Bank of England (BoE) Governor Mark Carney gave a sharp boost to the pound, which rallied strongly versus the Australian dollar. The strong pound pushed the GBP/AUD exchange rate higher by 1% to a peak of A$1.7043. This is the highest level for the rate since the UK elections at the beginning of June. However, the pound was unable to hang onto the gains as the Australian dollar received a boost from soaring iron ore prices. The exchange rate ticked lower to A$1.6927 at the time of writing.
|What do these figures mean?|
|When measuring the value of a pair of currencies, one set equals 1 unit and the other shows the current equivalent. As the market moves, the amount will vary from minute to minute.
For example, it could be written: 1 GBP = 1.72119 AUD
Here, £1 is equivalent to approximately A$1.72. This specifically measures the pound’s worth against the Australian dollar. If the Aussie dollar amount increases in this pairing, it’s positive for the pound.
Or, if you were looking at it the other way around: 1 AUD = 0.57677 GBP
In this example, A$1 is equivalent to approximately £0.58. This measures the Australian dollar’s worth versus the British pound. If the sterling number gets larger, it’s good news for the Aussie dollar.
The pound soared after a spectacular U-turn from Mark Carney, who said that an interest rate rise may actually be necessary. Carney went on to explain that should the global recovery continue gaining momentum leading to a revival of investment into the UK and higher wages, an interest rate increase would be needed. This is a significant turnaround from his position just one week ago when Carney said, in no uncertain terms, that this was not the right time for an interest rate hike.
Interest rate expectations have been on the rise in the UK since the latest BoE monetary policy committee meeting, in which 3 of the 8 policy makers voted for a rate rise. When the markets start to believe that interest rates could be on the rise soon, the currency will receive a boost. This is what happened to sterling yesterday.
|Why do raised interest rates boost a currency’s value?|
|Interest rates are key to understanding exchange rate movements. Those who have large sums of money to invest want the highest return on their investments. Higher interest rate environments tend to offer higher yields. So, if the interest rate or at least the interest rate expectation of a country is relatively higher compared to another, then it attracts more foreign capital investment. Large corporations and investors need local currency to invest. More local currency used then boosts the demand of that currency, pushing the value higher.|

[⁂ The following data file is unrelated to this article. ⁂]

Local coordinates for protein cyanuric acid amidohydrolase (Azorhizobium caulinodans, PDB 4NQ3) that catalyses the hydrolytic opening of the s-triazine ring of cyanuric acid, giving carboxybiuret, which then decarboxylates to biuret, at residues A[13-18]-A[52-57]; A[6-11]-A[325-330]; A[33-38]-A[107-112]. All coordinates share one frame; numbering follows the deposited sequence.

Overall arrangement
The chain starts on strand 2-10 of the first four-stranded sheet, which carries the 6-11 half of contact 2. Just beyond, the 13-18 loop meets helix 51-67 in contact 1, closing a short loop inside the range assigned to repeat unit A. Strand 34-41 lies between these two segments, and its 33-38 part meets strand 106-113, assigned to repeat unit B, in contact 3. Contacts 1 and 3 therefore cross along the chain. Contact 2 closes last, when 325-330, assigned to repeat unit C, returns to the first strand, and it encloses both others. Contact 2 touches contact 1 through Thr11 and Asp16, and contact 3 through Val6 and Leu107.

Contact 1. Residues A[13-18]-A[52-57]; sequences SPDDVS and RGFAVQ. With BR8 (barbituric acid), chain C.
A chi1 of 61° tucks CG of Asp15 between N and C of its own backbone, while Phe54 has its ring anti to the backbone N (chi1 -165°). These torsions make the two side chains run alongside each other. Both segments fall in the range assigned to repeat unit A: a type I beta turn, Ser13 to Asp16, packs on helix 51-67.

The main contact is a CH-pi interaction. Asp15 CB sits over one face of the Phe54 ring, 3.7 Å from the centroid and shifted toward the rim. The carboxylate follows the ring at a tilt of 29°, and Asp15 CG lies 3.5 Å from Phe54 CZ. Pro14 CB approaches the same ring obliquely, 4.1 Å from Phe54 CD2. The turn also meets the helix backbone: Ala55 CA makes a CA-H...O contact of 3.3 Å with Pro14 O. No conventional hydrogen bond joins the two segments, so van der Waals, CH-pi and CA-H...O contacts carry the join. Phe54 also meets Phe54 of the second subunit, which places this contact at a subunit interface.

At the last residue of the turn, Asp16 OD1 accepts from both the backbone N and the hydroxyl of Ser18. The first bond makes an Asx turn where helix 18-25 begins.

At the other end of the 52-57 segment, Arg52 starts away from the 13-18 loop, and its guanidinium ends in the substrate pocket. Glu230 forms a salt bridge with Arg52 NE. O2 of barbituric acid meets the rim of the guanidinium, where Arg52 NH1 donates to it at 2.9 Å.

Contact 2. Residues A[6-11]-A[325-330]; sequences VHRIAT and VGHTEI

Today economic data comes back into focus in the form of UK consumer credit. Given that the BoE said on Tuesday that it is increasingly concerned over the level of consumer debt, today’s data could attract more attention than normally attributed to the mid-tier (mid importance) reading. A higher figure for consumer debt could trigger a sell off in sterling. This is because fears would grow that the BoE may hold off from raising interest rates if it believes too many consumers would be caught out on higher repayment charges. This in turn would trigger a wave of debt defaults which is bad news for the economy.
Australian dollar follows commodity prices higher
On the other side of the equation, the Australian dollar was propelled higher against most of its peers on the back of soaring commodity prices. The price of iron ore rallied another 4% which in turn strengthened the Australian dollar, also known as a commodity currency. The price of iron ore has now surged 10% in just two days. Given the close links between iron ore and the Australian economy, when the price of iron ore rallies, the Australian dollar also tends to rally.
|Why does the price of iron ore impact the Australian dollar?|
|The reason behind the impact is because commodities, particularly iron ore, make up the bulk of Australian exports. Ultimately, Australian iron ore needs to be purchased using Australian dollars. So if the demand or expected demand for iron ore increases, then demand for the Australian dollar also increases. As the demand for the Australian dollar goes up, so does its value.|
This article was initially published on TransferWise.com from the same author. The content at Currency Live is the sole opinion of the authors and in no way reflects the views of TransferWise Inc.